When it comes to Payment Card Industry issues, its been Visa that has taken center stage. Heck, most of the other card players dont even want to be seen peeking from the wings.
To be certain, MasterCard, American Express and others have been active in PCI circles, but theyve been quite willing to let Visa take all of the public heartaches.
Is that now changing, though maybe only a little bit? When the National Retail Federation asked that retailers no longer be required to retain credit card data after authorization, it was MasterCard—not Visa—that issued a stinging statement saying the NRF plan was "inaccurate" and "unjustified."
MasterCard was technically correct in denying that it requires retailers to retain that data. Sure, they can delete it and risk being unable to defend against chargebacks, but thats its decision, MasterCard said. "A merchant may choose to store no cardholder data at all based on their own risk assessments and individual approaches to managing data storage according to their own business needs," read the statement.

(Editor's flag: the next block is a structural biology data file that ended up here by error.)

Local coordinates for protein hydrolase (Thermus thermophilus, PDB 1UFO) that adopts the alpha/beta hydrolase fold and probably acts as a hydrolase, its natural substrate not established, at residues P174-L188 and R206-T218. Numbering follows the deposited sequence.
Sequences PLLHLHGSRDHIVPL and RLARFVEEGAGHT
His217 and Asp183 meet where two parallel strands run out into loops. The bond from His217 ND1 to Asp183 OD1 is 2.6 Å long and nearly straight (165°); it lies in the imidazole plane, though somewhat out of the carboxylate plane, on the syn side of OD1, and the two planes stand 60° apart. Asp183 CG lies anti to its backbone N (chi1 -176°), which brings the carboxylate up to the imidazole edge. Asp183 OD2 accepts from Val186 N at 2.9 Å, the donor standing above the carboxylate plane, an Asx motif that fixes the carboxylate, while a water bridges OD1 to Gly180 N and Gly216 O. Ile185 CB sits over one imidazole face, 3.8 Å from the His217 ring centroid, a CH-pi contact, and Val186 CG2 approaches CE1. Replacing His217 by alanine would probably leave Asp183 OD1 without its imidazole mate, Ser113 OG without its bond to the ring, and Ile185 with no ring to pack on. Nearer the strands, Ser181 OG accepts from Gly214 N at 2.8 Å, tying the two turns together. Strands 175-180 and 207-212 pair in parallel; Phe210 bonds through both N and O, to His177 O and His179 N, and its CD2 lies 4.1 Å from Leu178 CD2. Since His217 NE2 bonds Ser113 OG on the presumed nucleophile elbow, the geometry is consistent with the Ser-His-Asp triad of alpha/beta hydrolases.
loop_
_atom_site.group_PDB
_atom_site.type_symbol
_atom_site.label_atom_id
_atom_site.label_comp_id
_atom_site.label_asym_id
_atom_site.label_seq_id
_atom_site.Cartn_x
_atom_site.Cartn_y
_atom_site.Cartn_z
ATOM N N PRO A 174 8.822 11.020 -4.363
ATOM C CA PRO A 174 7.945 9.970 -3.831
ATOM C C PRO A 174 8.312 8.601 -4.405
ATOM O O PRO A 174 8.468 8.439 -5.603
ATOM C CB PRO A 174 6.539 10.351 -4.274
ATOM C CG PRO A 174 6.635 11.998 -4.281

Thats true, but as a practical matter, retailers have no real alternative and MasterCard knows it. MasterCard also said that the cards account number "may be stored in a truncated format which minimizes risk." Thats more fair, but it doesnt eliminate the risk, nor reduce it as much as the NRF proposal. In the full MasterCard statement, the company never actually directly addresses what is says are the problems with the NRF proposal.
MasterCard Oct. 15 also rolled out its PCI Merchant Education Program, which the card firm described as offering "complimentary education and training for acquiring banks and merchants to better their understanding of PCI DSS through interactive sessions. Eight Web-based modules featuring actionable advice from MasterCard and industry experts are now available online at www.webcasts.com/mastercardpci."
That training program offers three approaches: on-site, live Web meetings and pre-recorded content offered online.
Retail Center Editor Evan Schuman has tracked high-tech issues since 1987, has been opinionated long before that and doesnt plan to stop any time soon. He can be reached at [email protected].
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